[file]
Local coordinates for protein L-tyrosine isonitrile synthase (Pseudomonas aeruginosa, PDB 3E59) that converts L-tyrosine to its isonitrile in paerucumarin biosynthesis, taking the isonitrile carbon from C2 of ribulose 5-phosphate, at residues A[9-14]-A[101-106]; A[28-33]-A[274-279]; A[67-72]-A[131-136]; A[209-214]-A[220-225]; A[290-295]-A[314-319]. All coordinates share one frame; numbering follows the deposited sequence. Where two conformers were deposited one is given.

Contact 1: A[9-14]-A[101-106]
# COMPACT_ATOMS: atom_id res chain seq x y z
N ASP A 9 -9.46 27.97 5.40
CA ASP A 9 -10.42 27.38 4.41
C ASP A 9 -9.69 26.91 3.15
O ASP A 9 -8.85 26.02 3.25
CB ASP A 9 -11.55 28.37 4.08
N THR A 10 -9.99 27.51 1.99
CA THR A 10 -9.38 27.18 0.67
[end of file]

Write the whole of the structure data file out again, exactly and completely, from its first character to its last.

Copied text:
Local coordinates for protein L-tyrosine isonitrile synthase (Pseudomonas aeruginosa, PDB 3E59) that converts L-tyrosine to its isonitrile in paerucumarin biosynthesis, taking the isonitrile carbon from C2 of ribulose 5-phosphate, at residues A[9-14]-A[101-106]; A[28-33]-A[274-279]; A[67-72]-A[131-136]; A[209-214]-A[220-225]; A[290-295]-A[314-319]. All coordinates share one frame; numbering follows the deposited sequence. Where two conformers were deposited one is given.

Contact 1: A[9-14]-A[101-106]
# COMPACT_ATOMS: atom_id res chain seq x y z
N ASP A 9 -9.46 27.97 5.40
CA ASP A 9 -10.42 27.38 4.41
C ASP A 9 -9.69 26.91 3.15
O ASP A 9 -8.85 26.02 3.25
CB ASP A 9 -11.55 28.37 4.08
N THR A 10 -9.99 27.51 1.99
CA THR A 10 -9.38 27.18 0.67